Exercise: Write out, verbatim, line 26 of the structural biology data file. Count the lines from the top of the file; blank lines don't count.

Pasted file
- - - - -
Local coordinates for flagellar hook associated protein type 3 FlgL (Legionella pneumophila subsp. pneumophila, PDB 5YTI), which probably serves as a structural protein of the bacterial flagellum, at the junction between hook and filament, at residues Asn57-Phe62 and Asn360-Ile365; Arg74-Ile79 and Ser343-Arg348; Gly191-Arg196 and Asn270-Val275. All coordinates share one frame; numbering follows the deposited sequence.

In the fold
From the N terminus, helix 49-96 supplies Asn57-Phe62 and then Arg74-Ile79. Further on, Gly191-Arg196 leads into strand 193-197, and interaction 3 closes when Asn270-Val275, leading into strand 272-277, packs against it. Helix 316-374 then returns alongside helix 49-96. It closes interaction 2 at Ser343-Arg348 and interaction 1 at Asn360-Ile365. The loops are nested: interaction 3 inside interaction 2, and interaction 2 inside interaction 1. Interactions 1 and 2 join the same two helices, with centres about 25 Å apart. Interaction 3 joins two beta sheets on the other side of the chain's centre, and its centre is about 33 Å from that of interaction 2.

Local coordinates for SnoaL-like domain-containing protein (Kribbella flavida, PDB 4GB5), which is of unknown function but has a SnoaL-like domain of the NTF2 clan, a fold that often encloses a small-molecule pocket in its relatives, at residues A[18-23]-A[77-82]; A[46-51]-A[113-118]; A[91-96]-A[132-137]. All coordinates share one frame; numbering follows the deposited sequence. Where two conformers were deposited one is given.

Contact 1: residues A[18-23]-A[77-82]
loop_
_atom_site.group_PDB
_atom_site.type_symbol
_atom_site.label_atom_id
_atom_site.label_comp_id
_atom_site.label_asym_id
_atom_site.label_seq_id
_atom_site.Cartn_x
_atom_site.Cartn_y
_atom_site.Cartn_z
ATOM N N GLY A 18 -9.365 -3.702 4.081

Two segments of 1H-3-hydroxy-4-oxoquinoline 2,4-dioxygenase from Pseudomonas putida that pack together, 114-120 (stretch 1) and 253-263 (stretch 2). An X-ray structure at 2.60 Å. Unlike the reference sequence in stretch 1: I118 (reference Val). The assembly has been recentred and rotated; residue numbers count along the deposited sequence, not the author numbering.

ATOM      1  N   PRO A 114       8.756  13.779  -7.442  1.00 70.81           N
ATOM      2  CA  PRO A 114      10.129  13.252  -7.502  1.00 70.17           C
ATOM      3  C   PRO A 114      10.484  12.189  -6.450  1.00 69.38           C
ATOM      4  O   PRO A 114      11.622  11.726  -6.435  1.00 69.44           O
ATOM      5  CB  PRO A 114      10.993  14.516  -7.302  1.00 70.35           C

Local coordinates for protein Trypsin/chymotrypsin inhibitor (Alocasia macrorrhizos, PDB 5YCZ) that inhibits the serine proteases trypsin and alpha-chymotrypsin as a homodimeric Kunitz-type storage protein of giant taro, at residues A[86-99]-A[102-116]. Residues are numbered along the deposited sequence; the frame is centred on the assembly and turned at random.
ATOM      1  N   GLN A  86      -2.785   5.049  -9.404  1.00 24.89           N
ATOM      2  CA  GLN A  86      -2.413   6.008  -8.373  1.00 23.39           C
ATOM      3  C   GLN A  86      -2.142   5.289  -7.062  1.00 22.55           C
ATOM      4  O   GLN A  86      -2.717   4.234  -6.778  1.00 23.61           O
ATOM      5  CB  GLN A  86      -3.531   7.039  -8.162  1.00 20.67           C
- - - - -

ATOM      3  C   GLN A  86      -2.142   5.289  -7.062  1.00 22.55           C